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A “Pantsing” Impasse

Partial manuscript for Laughingstock

Back in November, I took part (in a limited fashion) in National Novel Writing Month. It was a great experience, and I met with a lot of really cool local authors. I’ve been writing with the same small group for (egad!) 13 years now, and it was great to broaden my local writing network.

One of the many things I learned was that there are two different approaches to writing fiction: “plotting” and “pantsing.” Plotting involves meticulously outlining the story, developing characters’ backstories and motivations, etc. Pantsing – as in “flying by the seat of your pants” – means just sitting down and writing with little or no planning.

I’ve done both. For Jackrabbit, I did a fair amount of plotting, as most of the story (at least the first 2/3rds) was based on historical events. I wanted to get those events right, as I knew that with historical fiction, readers could be especially particular about getting the facts just so. Also, I wanted to soak up as many factual details as I could, as it would inform the tone and story I was trying to establish with the parts of the book that were purely the products of my imagination. I did a lot of research and developed a detailed outline before I started writing the manuscript.

With Fester, it was the exact opposite: I just started writing. It was an interesting process, and it took the characters and the story in unexpected directions. A lot of times I’d sit down to write and thing, “What are these weirdos going to do now?” I really didn’t know the specifics until I was actually writing the scene and the results could sometimes be surprising. Bolly Bollinger ended up being a much more interesting character than I’d initially thought. I’m certain there’s a place for him in the proposed sequel.

I’ve been working on a new novel, working title Laughingstock. It’s about two comedians who grew up together and started performing stand-up as a team. Their lives diverge, and one goes on to comedy fame while the other remains in the stand-up doldrums. At the height of his success, the famous comic suddenly disappears, and his old friend goes in search of him, encountering all manner of ill shit.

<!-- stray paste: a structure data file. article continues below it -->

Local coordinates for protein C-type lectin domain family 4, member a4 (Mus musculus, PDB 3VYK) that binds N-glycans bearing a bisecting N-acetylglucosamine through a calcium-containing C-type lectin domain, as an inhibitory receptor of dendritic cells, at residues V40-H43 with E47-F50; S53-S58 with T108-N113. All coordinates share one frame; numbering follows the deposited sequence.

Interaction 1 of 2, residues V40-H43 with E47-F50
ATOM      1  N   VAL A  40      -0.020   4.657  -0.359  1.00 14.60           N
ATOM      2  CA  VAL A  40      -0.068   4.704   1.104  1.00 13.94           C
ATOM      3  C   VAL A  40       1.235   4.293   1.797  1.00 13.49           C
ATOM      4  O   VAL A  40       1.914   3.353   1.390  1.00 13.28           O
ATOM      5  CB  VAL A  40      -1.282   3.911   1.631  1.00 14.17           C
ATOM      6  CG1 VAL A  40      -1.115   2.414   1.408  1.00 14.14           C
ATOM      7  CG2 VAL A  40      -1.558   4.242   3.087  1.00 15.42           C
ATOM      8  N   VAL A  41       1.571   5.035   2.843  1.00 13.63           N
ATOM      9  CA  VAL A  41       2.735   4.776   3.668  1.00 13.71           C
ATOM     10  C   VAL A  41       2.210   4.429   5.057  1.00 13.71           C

I’ve been totally pantsing this story too, but I’ve run into a bottleneck with the antagonist characters. I was able to consistently crank out chapters during NaNoWriMo, but as the New Year turned, it began getting harder and harder. It finally got to the point where I was afraid I’d be writing “All work and no play makes Jack a dull boy” over and over – and then I’d go after Shelley Duvall with an axe. And that poor woman had enough of a time of it from Stanley Kubrick.

To cut Shelley a break, I decided to shift gears, and started working on a short story I’d had kicking around in the attic for a few years. I’m taking a step back from Laughingstock, to let some of the ideas ferment. I’m also going to apply some plotting framework to the pantsing story. I definitely need to work out the timeline better, as I have been taking a lot of liberties with timing and the order of events. I think that will help shake loose some of the antagonist characters – particularly the sociopath studio head and the psychopath director.

I’d really like to have a second draft of this novel done by year’s end. At the very least, I look to have a new short story ready to go. And if all else fails, I can get busy on a sequel to Reset.


Published ineditingwhiningwriting

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